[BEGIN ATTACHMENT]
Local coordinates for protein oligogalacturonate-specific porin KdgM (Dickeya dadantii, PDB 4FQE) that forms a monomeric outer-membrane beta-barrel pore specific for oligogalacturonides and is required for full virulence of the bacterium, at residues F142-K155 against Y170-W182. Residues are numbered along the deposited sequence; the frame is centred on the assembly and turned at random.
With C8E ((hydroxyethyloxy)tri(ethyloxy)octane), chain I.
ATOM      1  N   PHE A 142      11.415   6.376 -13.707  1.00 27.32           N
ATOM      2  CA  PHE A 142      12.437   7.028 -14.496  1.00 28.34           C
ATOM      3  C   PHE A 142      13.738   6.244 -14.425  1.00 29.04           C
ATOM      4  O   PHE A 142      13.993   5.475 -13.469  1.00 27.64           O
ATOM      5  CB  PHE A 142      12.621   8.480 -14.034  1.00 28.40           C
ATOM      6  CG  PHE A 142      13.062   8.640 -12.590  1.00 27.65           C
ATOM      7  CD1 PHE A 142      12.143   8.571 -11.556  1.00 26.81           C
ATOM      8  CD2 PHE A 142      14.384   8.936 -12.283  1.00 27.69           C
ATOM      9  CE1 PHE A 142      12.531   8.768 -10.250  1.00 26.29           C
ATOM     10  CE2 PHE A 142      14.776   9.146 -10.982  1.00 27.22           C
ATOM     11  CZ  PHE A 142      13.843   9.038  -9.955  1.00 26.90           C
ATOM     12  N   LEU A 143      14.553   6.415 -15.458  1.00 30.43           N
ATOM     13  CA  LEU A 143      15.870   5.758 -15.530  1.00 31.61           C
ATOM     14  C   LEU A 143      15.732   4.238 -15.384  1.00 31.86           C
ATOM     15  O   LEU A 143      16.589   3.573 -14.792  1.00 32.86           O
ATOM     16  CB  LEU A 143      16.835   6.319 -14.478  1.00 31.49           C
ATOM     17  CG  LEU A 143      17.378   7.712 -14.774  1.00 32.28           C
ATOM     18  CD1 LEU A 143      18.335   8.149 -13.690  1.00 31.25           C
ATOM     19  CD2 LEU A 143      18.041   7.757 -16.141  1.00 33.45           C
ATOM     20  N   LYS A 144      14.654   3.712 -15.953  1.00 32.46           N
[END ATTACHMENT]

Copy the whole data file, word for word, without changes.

Local coordinates for protein oligogalacturonate-specific porin KdgM (Dickeya dadantii, PDB 4FQE) that forms a monomeric outer-membrane beta-barrel pore specific for oligogalacturonides and is required for full virulence of the bacterium, at residues F142-K155 against Y170-W182. Residues are numbered along the deposited sequence; the frame is centred on the assembly and turned at random.
With C8E ((hydroxyethyloxy)tri(ethyloxy)octane), chain I.
ATOM      1  N   PHE A 142      11.415   6.376 -13.707  1.00 27.32           N
ATOM      2  CA  PHE A 142      12.437   7.028 -14.496  1.00 28.34           C
ATOM      3  C   PHE A 142      13.738   6.244 -14.425  1.00 29.04           C
ATOM      4  O   PHE A 142      13.993   5.475 -13.469  1.00 27.64           O
ATOM      5  CB  PHE A 142      12.621   8.480 -14.034  1.00 28.40           C
ATOM      6  CG  PHE A 142      13.062   8.640 -12.590  1.00 27.65           C
ATOM      7  CD1 PHE A 142      12.143   8.571 -11.556  1.00 26.81           C
ATOM      8  CD2 PHE A 142      14.384   8.936 -12.283  1.00 27.69           C
ATOM      9  CE1 PHE A 142      12.531   8.768 -10.250  1.00 26.29           C
ATOM     10  CE2 PHE A 142      14.776   9.146 -10.982  1.00 27.22           C
ATOM     11  CZ  PHE A 142      13.843   9.038  -9.955  1.00 26.90           C
ATOM     12  N   LEU A 143      14.553   6.415 -15.458  1.00 30.43           N
ATOM     13  CA  LEU A 143      15.870   5.758 -15.530  1.00 31.61           C
ATOM     14  C   LEU A 143      15.732   4.238 -15.384  1.00 31.86           C
ATOM     15  O   LEU A 143      16.589   3.573 -14.792  1.00 32.86           O
ATOM     16  CB  LEU A 143      16.835   6.319 -14.478  1.00 31.49           C
ATOM     17  CG  LEU A 143      17.378   7.712 -14.774  1.00 32.28           C
ATOM     18  CD1 LEU A 143      18.335   8.149 -13.690  1.00 31.25           C
ATOM     19  CD2 LEU A 143      18.041   7.757 -16.141  1.00 33.45           C
ATOM     20  N   LYS A 144      14.654   3.712 -15.953  1.00 32.46           N